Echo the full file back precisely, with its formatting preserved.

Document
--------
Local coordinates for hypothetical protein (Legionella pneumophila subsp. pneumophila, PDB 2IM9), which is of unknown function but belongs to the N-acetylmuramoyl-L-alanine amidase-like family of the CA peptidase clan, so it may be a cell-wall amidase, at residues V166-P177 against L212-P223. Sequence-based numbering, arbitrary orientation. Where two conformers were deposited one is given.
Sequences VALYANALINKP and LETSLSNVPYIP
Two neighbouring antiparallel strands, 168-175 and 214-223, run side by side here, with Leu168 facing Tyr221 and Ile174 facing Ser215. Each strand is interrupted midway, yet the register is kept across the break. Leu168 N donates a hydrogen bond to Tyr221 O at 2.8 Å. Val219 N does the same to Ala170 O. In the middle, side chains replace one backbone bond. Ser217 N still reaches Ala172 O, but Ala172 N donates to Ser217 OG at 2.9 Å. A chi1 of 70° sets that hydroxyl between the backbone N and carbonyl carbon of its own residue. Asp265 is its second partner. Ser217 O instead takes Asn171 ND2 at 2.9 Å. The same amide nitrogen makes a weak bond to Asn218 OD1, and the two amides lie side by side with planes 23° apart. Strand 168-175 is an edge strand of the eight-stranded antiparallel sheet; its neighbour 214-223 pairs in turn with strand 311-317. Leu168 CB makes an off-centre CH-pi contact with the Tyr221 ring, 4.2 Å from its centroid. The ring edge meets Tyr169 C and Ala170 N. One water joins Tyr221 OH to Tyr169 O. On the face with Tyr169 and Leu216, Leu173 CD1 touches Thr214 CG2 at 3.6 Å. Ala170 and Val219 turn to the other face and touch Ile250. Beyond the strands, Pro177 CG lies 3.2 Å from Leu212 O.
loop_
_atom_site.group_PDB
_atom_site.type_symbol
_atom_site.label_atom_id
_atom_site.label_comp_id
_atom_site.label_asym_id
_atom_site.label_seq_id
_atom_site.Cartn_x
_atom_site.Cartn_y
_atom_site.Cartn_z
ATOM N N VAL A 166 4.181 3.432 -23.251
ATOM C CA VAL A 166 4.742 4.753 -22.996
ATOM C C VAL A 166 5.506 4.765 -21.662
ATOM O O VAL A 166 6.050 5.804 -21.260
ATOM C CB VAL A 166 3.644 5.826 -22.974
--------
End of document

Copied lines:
Local coordinates for hypothetical protein (Legionella pneumophila subsp. pneumophila, PDB 2IM9), which is of unknown function but belongs to the N-acetylmuramoyl-L-alanine amidase-like family of the CA peptidase clan, so it may be a cell-wall amidase, at residues V166-P177 against L212-P223. Sequence-based numbering, arbitrary orientation. Where two conformers were deposited one is given.
Sequences VALYANALINKP and LETSLSNVPYIP
Two neighbouring antiparallel strands, 168-175 and 214-223, run side by side here, with Leu168 facing Tyr221 and Ile174 facing Ser215. Each strand is interrupted midway, yet the register is kept across the break. Leu168 N donates a hydrogen bond to Tyr221 O at 2.8 Å. Val219 N does the same to Ala170 O. In the middle, side chains replace one backbone bond. Ser217 N still reaches Ala172 O, but Ala172 N donates to Ser217 OG at 2.9 Å. A chi1 of 70° sets that hydroxyl between the backbone N and carbonyl carbon of its own residue. Asp265 is its second partner. Ser217 O instead takes Asn171 ND2 at 2.9 Å. The same amide nitrogen makes a weak bond to Asn218 OD1, and the two amides lie side by side with planes 23° apart. Strand 168-175 is an edge strand of the eight-stranded antiparallel sheet; its neighbour 214-223 pairs in turn with strand 311-317. Leu168 CB makes an off-centre CH-pi contact with the Tyr221 ring, 4.2 Å from its centroid. The ring edge meets Tyr169 C and Ala170 N. One water joins Tyr221 OH to Tyr169 O. On the face with Tyr169 and Leu216, Leu173 CD1 touches Thr214 CG2 at 3.6 Å. Ala170 and Val219 turn to the other face and touch Ile250. Beyond the strands, Pro177 CG lies 3.2 Å from Leu212 O.
loop_
_atom_site.group_PDB
_atom_site.type_symbol
_atom_site.label_atom_id
_atom_site.label_comp_id
_atom_site.label_asym_id
_atom_site.label_seq_id
_atom_site.Cartn_x
_atom_site.Cartn_y
_atom_site.Cartn_z
ATOM N N VAL A 166 4.181 3.432 -23.251
ATOM C CA VAL A 166 4.742 4.753 -22.996
ATOM C C VAL A 166 5.506 4.765 -21.662
ATOM O O VAL A 166 6.050 5.804 -21.260
ATOM C CB VAL A 166 3.644 5.826 -22.974